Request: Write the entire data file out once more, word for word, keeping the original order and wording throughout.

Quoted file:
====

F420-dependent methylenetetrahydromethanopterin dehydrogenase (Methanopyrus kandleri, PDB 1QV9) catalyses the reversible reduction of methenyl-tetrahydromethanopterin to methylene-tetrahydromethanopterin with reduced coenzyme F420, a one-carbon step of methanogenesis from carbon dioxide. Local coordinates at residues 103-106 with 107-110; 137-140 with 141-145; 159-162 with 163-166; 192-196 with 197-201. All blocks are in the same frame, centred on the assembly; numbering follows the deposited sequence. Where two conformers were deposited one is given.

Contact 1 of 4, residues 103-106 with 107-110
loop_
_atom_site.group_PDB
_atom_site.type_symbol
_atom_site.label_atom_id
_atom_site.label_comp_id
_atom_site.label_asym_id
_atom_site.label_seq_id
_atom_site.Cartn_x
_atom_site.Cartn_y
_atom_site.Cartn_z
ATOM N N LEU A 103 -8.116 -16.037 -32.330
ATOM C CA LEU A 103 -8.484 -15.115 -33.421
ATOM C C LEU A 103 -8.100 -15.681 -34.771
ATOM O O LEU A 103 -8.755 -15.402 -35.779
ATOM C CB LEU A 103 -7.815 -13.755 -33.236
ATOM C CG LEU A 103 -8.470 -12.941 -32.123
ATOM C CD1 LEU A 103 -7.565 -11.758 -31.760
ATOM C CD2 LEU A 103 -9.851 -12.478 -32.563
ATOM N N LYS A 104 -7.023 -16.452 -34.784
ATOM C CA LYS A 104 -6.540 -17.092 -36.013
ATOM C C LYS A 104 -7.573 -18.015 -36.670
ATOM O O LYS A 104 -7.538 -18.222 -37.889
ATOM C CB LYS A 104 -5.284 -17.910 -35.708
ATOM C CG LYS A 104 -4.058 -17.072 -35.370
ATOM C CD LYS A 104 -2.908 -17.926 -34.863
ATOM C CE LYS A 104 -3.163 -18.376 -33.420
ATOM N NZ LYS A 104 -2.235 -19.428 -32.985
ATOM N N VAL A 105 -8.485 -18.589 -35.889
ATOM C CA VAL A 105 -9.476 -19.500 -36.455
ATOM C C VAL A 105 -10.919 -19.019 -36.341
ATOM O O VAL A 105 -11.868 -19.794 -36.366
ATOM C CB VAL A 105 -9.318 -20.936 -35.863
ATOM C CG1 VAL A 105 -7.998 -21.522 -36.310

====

F420-dependent methylenetetrahydromethanopterin dehydrogenase (Methanopyrus kandleri, PDB 1QV9) catalyses the reversible reduction of methenyl-tetrahydromethanopterin to methylene-tetrahydromethanopterin with reduced coenzyme F420, a one-carbon step of methanogenesis from carbon dioxide. Local coordinates at residues 103-106 with 107-110; 137-140 with 141-145; 159-162 with 163-166; 192-196 with 197-201. All blocks are in the same frame, centred on the assembly; numbering follows the deposited sequence. Where two conformers were deposited one is given.

Contact 1 of 4, residues 103-106 with 107-110
loop_
_atom_site.group_PDB
_atom_site.type_symbol
_atom_site.label_atom_id
_atom_site.label_comp_id
_atom_site.label_asym_id
_atom_site.label_seq_id
_atom_site.Cartn_x
_atom_site.Cartn_y
_atom_site.Cartn_z
ATOM N N LEU A 103 -8.116 -16.037 -32.330
ATOM C CA LEU A 103 -8.484 -15.115 -33.421
ATOM C C LEU A 103 -8.100 -15.681 -34.771
ATOM O O LEU A 103 -8.755 -15.402 -35.779
ATOM C CB LEU A 103 -7.815 -13.755 -33.236
ATOM C CG LEU A 103 -8.470 -12.941 -32.123
ATOM C CD1 LEU A 103 -7.565 -11.758 -31.760
ATOM C CD2 LEU A 103 -9.851 -12.478 -32.563
ATOM N N LYS A 104 -7.023 -16.452 -34.784
ATOM C CA LYS A 104 -6.540 -17.092 -36.013
ATOM C C LYS A 104 -7.573 -18.015 -36.670
ATOM O O LYS A 104 -7.538 -18.222 -37.889
ATOM C CB LYS A 104 -5.284 -17.910 -35.708
ATOM C CG LYS A 104 -4.058 -17.072 -35.370
ATOM C CD LYS A 104 -2.908 -17.926 -34.863
ATOM C CE LYS A 104 -3.163 -18.376 -33.420
ATOM N NZ LYS A 104 -2.235 -19.428 -32.985
ATOM N N VAL A 105 -8.485 -18.589 -35.889
ATOM C CA VAL A 105 -9.476 -19.500 -36.455
ATOM C C VAL A 105 -10.919 -19.019 -36.341
ATOM O O VAL A 105 -11.868 -19.794 -36.366
ATOM C CB VAL A 105 -9.318 -20.936 -35.863
ATOM C CG1 VAL A 105 -7.998 -21.522 -36.310